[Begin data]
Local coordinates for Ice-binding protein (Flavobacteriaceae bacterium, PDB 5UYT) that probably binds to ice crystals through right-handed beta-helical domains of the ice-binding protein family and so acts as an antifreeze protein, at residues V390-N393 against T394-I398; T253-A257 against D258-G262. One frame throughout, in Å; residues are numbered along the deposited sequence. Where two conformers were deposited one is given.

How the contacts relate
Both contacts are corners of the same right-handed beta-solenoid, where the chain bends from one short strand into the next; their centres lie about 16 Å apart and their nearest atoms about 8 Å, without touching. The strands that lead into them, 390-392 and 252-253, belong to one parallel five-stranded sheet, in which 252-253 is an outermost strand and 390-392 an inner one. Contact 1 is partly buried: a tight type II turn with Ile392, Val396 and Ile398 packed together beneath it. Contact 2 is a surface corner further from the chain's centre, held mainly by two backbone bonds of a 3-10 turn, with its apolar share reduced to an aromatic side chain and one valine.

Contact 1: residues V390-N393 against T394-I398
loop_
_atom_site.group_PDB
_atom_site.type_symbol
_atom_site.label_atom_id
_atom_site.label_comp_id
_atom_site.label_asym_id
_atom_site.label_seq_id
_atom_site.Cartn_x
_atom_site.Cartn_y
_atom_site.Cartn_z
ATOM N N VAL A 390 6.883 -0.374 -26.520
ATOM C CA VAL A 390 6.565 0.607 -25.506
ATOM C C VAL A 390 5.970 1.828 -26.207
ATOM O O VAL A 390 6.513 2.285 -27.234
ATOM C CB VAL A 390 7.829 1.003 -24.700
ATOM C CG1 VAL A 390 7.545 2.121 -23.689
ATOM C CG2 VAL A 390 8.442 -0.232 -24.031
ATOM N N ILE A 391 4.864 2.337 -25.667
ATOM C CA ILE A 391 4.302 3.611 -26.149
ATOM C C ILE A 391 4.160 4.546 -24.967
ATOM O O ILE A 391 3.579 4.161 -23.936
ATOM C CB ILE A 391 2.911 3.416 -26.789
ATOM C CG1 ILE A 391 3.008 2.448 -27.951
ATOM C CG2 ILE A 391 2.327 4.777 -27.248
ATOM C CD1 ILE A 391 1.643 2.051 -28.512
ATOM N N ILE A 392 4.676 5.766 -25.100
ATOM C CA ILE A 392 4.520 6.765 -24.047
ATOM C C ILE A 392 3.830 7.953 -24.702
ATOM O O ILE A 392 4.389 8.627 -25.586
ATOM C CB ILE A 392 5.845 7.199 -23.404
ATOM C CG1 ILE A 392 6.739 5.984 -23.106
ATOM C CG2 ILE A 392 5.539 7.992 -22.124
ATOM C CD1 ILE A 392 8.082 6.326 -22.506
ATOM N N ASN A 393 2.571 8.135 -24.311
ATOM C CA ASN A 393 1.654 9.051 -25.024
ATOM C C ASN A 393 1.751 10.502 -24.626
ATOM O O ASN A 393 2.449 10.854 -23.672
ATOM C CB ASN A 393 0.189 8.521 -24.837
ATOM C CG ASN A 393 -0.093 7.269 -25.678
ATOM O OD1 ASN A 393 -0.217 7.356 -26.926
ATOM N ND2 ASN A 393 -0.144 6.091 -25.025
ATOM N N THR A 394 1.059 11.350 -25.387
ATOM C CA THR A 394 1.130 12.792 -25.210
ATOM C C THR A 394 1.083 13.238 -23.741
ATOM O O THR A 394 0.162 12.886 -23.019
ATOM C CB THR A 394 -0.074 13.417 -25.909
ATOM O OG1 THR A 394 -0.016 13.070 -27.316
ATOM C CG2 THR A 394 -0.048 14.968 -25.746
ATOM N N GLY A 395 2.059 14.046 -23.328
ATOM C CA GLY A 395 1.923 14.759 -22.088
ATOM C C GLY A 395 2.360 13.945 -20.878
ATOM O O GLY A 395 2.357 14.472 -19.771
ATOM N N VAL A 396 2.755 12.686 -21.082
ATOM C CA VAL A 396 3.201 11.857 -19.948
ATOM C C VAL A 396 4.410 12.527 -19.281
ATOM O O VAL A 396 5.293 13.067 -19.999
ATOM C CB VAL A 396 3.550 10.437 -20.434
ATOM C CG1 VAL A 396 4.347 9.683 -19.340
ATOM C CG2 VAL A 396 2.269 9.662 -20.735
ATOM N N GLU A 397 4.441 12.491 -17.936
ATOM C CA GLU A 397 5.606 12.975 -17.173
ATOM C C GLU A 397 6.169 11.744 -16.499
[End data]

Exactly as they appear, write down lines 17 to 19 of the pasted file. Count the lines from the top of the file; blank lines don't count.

ATOM C C VAL A 390 5.970 1.828 -26.207
ATOM O O VAL A 390 6.513 2.285 -27.234
ATOM C CB VAL A 390 7.829 1.003 -24.700